The Working Capital Trap: J.P. Morgan’s Working Capital Index Explained

“There remains significant capital trapped within the supply chains of S&P 1500 companies, with a potential to release an estimated $460 billion through working capital optimization programs”.

In today’s global economy, levels of uncertainty are high and political tensions are causing strains on economic relationships around the world – with trade frequently being the victim. The problem for business is that in the current world economy, globalisation is integrated into almost every country. This means that the level of dependence economies have on one another is far greater, which when put at risk, leaves businesses in dire financial states.

The New Business As Usual

The businesses that operate within said economies are facing financial pressures, such as trying to maintain a certain level of liquidity to mitigate against any unforeseen risks, whilst also maintaining normal financial routine and adhering to the business’ financial strategies. 

According to J.P. Morgan, the number of tools that are available in today’s market that would enable firms to accurately benchmark themselves against their industry peers – something J.P have claimed is the “first essential step for companies looking to optimize their working capital” – are scarce, and businesses often find this an impossible task due to the “lack of industry data on working capital”. 

In a valiant attempt to address the lack of ability that firms (now previously) face when attempting to benchmark their working capital performance, J.P. Morgan released their Working Capital Index which is believed to unlock vast amounts of previously unattainable levels of liquidity. 

“CFO’s and Treasurers are now committed to improving internal sources of liquidity, making working capital optimization an important priority”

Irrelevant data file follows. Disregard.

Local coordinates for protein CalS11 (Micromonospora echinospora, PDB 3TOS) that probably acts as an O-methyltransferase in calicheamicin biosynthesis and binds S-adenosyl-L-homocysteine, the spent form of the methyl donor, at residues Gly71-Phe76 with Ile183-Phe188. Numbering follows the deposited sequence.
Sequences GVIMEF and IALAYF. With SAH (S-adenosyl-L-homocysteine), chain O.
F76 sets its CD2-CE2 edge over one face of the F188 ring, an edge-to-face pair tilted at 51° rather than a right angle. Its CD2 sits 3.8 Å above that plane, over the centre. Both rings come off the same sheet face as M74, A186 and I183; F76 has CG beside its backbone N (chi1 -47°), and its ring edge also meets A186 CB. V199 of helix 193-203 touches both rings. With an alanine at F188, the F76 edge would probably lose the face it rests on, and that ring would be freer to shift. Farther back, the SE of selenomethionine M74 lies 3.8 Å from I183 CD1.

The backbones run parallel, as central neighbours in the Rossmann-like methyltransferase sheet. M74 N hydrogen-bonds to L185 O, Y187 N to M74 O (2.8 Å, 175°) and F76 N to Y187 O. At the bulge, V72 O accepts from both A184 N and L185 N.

Introducing, the J.P Morgan Working Capital Index

The 18-year-old multinational, who now employs just under a quarter of a million people around the globe and recorded $2.62 trillion worth of assets in 2018 has introduced their Working Capital Index. The Index will work as a database of all the working capital trends of the S&P 1500 companies. 

Once the index has been operational and been able to track the working capital behaviours of the 1500 firms, it is believed it will be capable of producing in-depth insights which would be of great value to firms when it comes to the planning, monitoring and analysis of their own working capital programs.

The benefit this brings to businesses not just within the S&P 1500, but globally is substantial. By tracking and accurately analysing the trends of the working capital activities conducted by 1500 companies, it will allow great insight and opportunity for firms to reflect on their own programs. A simple example would be a firm realising their peers are all using much more efficient electronic systems of collection, resulting in excess capital saved and potentially more collected also.

J.P. Morgan’s Working Capital Index

Alongside introducing the ability to track working capital trends in multiple industries, J.P. have released an in-depth report of the working capital activities of multiple industries between the years 2007-2011. 

In order to accurately analyse the efficiency of a firm’s working capital behaviour, they have analysed Cash Conversion Cycles (CCC) which consists of three variables; 

  • DPO – (Days Payable Outstanding) is the number of days from when a company procures raw materials to payment to suppliers.